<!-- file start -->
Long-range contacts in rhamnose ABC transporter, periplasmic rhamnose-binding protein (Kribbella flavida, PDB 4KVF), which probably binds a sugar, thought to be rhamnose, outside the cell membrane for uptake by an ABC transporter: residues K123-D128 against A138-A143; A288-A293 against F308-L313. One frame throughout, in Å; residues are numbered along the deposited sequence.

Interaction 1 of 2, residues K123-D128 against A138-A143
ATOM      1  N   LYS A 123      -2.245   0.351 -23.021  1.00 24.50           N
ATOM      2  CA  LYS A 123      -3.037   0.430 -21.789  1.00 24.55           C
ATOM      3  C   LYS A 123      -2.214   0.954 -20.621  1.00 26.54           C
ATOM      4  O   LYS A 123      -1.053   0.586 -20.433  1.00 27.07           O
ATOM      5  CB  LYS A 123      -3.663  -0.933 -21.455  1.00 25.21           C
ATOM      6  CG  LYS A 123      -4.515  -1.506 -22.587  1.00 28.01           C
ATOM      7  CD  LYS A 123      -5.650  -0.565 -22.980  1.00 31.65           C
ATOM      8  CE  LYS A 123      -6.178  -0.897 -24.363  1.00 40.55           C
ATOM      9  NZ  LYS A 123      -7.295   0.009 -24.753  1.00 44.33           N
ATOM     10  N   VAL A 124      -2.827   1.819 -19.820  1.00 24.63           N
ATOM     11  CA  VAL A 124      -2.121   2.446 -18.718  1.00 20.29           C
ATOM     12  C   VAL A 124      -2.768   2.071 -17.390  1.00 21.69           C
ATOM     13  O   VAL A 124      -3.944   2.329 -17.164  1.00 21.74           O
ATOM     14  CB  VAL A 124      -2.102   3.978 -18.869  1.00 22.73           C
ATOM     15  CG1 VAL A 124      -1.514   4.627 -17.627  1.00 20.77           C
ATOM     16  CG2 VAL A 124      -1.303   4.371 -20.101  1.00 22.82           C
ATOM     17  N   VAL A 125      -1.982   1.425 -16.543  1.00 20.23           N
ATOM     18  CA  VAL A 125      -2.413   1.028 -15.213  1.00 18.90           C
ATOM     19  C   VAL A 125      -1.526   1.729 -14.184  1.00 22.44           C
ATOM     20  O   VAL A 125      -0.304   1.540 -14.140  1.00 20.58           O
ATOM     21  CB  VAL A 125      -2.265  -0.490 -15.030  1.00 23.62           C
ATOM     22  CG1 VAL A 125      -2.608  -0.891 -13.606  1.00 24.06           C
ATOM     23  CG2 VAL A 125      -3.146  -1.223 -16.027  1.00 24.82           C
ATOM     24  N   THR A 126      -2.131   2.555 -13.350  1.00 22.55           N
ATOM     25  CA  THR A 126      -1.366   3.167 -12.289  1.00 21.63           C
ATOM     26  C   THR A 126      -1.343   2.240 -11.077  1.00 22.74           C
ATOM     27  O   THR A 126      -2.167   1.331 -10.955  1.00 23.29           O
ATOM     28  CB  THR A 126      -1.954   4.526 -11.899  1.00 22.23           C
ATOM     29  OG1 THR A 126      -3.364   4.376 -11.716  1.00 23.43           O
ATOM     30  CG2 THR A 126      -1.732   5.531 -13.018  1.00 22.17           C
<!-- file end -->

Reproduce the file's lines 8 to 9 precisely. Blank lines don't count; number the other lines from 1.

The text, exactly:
ATOM      6  CG  LYS A 123      -4.515  -1.506 -22.587  1.00 28.01           C
ATOM      7  CD  LYS A 123      -5.650  -0.565 -22.980  1.00 31.65           C